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And the Winner Is...Steve Martin

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The question on the minds of many as the 73rd annual Academy Awards ceremony approached was who exactly would be acting as host. Sure, everybody knew that Steve Martin had signed on to do the honors, but which Steve Martin? The wild and crazy guy, or the cerebral author-playwright? The Steve Martin who made Roxanne, or the one who made Sgt. Bilko?

As it turned out, the Steve Martin we saw on Sunday was a little bit of all of them, but the overriding impression he left, I think, was one of welcome intelligence, wit, restraint and class. I don’t believe I’ve seen a better Oscars broadcast.

You had to love the 2001 motif, with that sleekly futuristic set and peppy orchestral music derived from the score of Kubrick’s classic. Not to mention the whole business at the beginning with Martin being introduced live from space by astronauts orbiting Earth. From the moment the comedian walked on and casually commented, “That introduction cost the government one trillion dollars. There goes your tax cut,” it was clear this wasn’t going to be your father’s Academy Awards show.

Among the numerous improvements: Under Martin’s administration, producers scrapped those maddeningly tedious, over-the-top song-and-dance numbers. It may have been a last-minute decision, but it was the right one, I think we all agree.

Ditto when it came to freedom of speech. I liked the fact that there was so little of it. By Oscar standards, this year’s show was run like a totalitarian regime. Everyone in the hall understood they were to keep their remarks unprecedentedly brief and, with the exception of Julia Roberts, pretty much everyone tried to be a good citizen. Although it was kind of funny that the producers would dangle a free big-screen TV in front of the world’s highest-paid performers as an incentive to give the shortest speech. The Best Actress winner gave one the impression she wasn’t about to zip it for anything this side of a Lear jet.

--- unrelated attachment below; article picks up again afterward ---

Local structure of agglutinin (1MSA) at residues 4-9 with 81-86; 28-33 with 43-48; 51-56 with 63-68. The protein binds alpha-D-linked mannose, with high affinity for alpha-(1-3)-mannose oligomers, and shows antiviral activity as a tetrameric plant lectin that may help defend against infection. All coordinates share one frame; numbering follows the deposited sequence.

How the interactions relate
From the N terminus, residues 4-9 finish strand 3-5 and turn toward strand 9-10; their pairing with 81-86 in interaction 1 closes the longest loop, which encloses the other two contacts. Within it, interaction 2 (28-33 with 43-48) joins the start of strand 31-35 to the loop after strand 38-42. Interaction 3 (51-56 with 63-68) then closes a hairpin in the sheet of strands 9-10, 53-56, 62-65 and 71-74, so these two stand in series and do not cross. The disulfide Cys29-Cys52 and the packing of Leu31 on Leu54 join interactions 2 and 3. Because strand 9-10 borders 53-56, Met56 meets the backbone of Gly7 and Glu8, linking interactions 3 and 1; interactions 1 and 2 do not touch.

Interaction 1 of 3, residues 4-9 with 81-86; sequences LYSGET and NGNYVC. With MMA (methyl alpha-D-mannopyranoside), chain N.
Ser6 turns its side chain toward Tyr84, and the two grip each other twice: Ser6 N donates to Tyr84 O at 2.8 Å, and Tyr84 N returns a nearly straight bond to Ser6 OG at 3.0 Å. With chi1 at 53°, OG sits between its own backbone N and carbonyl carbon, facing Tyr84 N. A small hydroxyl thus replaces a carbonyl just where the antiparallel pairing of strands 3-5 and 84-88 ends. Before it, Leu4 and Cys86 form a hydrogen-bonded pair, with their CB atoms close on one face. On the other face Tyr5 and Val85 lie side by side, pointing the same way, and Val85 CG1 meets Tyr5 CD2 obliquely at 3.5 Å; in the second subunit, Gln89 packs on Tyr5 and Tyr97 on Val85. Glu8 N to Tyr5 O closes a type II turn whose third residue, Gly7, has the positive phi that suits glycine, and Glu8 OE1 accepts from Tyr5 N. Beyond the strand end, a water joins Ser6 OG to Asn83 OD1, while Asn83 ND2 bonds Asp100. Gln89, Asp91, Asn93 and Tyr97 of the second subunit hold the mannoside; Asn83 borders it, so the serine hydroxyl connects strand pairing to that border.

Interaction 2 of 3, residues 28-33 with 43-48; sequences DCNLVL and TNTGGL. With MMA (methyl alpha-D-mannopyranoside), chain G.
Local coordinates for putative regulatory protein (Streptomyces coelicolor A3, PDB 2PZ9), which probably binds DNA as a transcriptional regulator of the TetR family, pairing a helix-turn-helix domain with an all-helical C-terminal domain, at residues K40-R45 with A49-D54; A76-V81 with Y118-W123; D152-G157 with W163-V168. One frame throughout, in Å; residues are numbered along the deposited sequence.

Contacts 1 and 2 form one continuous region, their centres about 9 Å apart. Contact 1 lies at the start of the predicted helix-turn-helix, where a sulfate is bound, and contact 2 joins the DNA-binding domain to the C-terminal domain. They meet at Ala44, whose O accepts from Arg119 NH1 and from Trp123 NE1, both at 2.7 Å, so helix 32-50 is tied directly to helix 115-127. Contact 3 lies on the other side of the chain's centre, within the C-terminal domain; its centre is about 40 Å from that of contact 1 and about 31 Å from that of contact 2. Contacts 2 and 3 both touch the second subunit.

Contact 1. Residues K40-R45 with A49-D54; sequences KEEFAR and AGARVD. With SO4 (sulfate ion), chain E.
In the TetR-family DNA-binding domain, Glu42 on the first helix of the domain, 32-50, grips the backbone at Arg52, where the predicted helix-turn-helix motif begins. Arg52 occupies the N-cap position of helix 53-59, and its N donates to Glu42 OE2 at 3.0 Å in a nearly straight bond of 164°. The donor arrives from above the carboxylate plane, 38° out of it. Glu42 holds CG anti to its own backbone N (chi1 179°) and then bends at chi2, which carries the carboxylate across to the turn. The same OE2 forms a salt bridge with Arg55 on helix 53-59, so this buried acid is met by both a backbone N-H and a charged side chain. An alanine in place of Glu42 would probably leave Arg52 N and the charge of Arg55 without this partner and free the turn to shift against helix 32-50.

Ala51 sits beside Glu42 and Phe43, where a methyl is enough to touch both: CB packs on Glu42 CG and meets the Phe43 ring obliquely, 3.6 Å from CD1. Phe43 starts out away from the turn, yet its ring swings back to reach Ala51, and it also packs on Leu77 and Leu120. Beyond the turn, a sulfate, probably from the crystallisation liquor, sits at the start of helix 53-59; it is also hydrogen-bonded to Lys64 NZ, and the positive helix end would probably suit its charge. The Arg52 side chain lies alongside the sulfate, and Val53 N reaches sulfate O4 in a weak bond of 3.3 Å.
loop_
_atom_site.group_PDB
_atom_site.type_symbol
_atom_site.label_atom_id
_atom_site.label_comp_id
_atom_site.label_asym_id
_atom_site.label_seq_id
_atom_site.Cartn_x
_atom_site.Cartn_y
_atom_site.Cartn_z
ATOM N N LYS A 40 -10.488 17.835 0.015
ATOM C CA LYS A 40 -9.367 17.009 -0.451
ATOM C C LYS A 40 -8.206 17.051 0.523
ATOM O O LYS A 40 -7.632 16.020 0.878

Among the highlights: Bjork singing “I Have Seen It All” dressed in the world’s largest swan-shaped cotton ball; Bob Dylan’s haunting performance of his Best Song-winning “Things Have Changed,” live from Australia; 2001 author Arthur C. Clarke putting in his two cents by satellite from Sri Lanka; Martin accusing Best Actor nominee Tom Hanks of masterminding the attempt to kidnap Best Actor nominee and eventual winner Russell Crowe (Hanks played along by looking contrite); those surreal Pepsi spots in which Britney Spears serenades Bob Dole, among others. When I got up on Monday morning, I had to check with my wife to make sure I hadn’t imagined those.

There were relatively few surprises in terms of the big winners, and we could debate the Academy’s wisdom from now until next year’s broadcast. The members were wise, in my opinion, to recognize Marcia Gay Harden’s excellent performance in Pollock and to maroon Cast Away without a major award, but off the mark in giving the Best Original Screenplay to Cameron Crowe for Almost Famous. Unless I missed something — and I mean a lot — that was a decent film, but hardly the cream of the year’s crop. Plus, it’s a tad baffling that Gladiator and Crouching Tiger absorbed the bulk of the trophies, but both Ridley Scott and Ang Lee went home empty-handed. Sure, Traffic is an ambitious motion picture, but was the job Steven Soderbergh did on it truly superior to what Scott and Lee did with theirs? I didn’t see Soderbergh’s film striking gold all night.

But that’s nitpicking. The bottom line is, as a television production, the 73rd Academy Awards was just about as good as it gets. The show is almost always criticized for being too long, too showbizzy and/or too dull. Sunday’s broadcast was none of those things. The director and producer were both veterans, so I don’t think the quantum leap in watchability can be attributed to them. I really believe Martin made the difference. He was incredibly funny throughout and ran a tight, shtick-free ship. “Please hold your applause,” he instructed early on, “until it’s for me.”

He deserves a hand and a half for bringing the Oscars into the 21st century with style.